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Cantor has focused on technology issues and quietly courted the entertainment sector for financial and policy support. But the bill pitted those two key constituencies — Hollywood and Silicon Valley — against each other, putting Cantor in a difficult position.
As controversy over the legislation increased, Smith and Goodlatte had hoped Cantor would swoop in to help usher the bill to the floor, much like he did on patent reform legislation.
Instead, Cantor appeared to side with Rep. Darrell Issa (R-Calif.), who had been waging war with Smith over SOPA and promoting his own legislation to tackle the problem.
For instance, when Issa and Cantor relayed the contrasting messages they’d received from Cantor to Roll Call, Cantor spokeswoman Laena Fallon said the Majority Leader “has told both chairmen that there are major issues of concern that need to be addressed prior to moving forward.”
Because Smith had just said Cantor and other leaders were “supportive of our efforts,” the spokeswoman’s quote appeared to be a major blow to Smith.
It is unclear what Cantor told Smith and Goodlatte in the emergency meeting; none of the three parties would comment.
But shortly afterward, Smith issued a statement saying, “We will continue to work with members, outside organizations and stakeholders to reach consensus,” a shift in tone for the chairman.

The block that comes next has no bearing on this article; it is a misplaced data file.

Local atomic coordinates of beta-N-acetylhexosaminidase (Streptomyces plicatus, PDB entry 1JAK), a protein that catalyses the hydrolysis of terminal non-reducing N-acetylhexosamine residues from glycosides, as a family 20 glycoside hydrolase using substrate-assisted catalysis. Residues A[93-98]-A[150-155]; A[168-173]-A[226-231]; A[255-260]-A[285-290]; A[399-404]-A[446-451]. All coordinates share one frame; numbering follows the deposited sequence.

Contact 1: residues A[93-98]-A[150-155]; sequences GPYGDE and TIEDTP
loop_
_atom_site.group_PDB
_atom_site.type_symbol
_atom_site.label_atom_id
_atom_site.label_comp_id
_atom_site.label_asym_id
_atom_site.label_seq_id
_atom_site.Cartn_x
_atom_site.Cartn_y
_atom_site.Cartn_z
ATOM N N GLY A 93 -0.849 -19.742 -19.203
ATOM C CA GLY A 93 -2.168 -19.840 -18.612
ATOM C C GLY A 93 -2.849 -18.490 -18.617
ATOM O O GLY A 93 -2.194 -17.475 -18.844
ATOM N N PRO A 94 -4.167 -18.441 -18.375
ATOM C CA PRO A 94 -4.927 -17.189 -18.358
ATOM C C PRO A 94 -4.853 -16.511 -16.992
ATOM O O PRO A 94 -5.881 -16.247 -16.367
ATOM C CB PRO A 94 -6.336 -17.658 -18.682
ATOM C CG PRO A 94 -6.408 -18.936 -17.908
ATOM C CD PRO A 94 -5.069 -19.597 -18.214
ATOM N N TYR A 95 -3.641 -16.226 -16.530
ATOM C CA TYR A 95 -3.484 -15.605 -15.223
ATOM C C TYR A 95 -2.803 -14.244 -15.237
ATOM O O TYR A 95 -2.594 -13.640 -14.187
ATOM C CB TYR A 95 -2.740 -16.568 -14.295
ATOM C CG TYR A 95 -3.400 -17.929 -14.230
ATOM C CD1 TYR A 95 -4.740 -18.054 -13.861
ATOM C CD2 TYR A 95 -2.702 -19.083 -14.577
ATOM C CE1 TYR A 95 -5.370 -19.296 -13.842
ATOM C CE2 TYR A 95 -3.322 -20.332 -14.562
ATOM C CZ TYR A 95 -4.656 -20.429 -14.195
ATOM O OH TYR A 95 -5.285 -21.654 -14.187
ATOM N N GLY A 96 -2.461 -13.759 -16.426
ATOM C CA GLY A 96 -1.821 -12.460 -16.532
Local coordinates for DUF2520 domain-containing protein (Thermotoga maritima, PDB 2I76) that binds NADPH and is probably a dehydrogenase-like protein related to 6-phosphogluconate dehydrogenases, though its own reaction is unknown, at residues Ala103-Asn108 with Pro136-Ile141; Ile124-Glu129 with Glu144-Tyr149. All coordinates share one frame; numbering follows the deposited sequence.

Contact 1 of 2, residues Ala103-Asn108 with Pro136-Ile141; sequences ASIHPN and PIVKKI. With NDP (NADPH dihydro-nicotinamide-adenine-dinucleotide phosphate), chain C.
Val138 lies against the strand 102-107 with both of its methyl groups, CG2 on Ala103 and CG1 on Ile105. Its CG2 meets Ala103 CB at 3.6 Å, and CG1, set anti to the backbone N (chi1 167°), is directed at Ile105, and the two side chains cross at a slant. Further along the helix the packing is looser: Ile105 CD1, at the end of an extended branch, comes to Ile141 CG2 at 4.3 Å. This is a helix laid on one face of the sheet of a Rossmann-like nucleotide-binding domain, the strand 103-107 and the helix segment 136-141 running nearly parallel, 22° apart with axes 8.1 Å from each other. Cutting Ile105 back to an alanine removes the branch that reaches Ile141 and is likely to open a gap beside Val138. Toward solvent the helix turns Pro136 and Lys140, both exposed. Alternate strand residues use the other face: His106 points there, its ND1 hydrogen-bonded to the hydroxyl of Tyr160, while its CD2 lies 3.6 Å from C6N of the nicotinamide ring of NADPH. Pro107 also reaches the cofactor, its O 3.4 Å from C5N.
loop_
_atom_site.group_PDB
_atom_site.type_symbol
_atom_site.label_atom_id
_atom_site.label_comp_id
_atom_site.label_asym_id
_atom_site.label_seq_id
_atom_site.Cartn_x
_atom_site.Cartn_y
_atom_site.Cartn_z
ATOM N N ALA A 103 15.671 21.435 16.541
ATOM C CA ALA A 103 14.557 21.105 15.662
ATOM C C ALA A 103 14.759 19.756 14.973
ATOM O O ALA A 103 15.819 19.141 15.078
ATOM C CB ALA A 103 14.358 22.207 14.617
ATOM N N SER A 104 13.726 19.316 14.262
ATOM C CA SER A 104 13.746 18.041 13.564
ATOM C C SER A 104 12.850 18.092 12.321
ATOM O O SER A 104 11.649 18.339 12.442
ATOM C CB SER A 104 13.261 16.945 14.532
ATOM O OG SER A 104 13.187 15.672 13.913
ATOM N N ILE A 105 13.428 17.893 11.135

Though the chances for a deal appeared slim, Republican and Democratic leaders said last week that they would continue to look for one.
In a statement, Reid said he hopes the concerns raised by the website owners can be addressed so Congress can act to help protect copyrighted material on the Internet.
“There is no reason that the legitimate issues raised by many about this bill cannot be resolved,” Reid said.
Senate Minority Leader Mitch McConnell (R-Ky.) on Thursday evening called on Democratic leaders to delay the scheduled vote, and on Friday, he praised Reid.
“The Majority Leader’s decision to set aside the bill will give Congress the opportunity to study and resolve the serious issues with this legislation and prevent a counterproductive rush toward flawed legislation,” McConnell said.
The Senate’s PIPA has been the target of intense opposition from popular Web-based firms, which contend that the measure is overly broad and would create unintended consequences that could stifle innovation, limit Americans’ free speech rights, increase the risk of cyber-attacks and undermine how the Internet functions. Several websites went dark Wednesday to protest the measure, a move that received a lot of media coverage.
PIPA would allow the Department of Justice as well as individual copyright owners to bring legal action against Internet users who post copyright-infringing content.
Opponents say the measure would provide the government too much leeway to shut down websites without first notifying their users or owners.
Senate Judiciary Chairman Patrick Leahy (D-Vt.), who drafted the measure and had been shepherding it through the Senate, chided his colleagues for bowing to pressure too quickly.
“I understand and respect Majority Leader Reid’s decision to seek consent to vitiate cloture on the motion to proceed to the PROTECT IP Act,” Leahy said. “But the day will come when the Senators who forced this move will look back and realize they made a knee-jerk reaction to a monumental problem.”comments powered by Disqus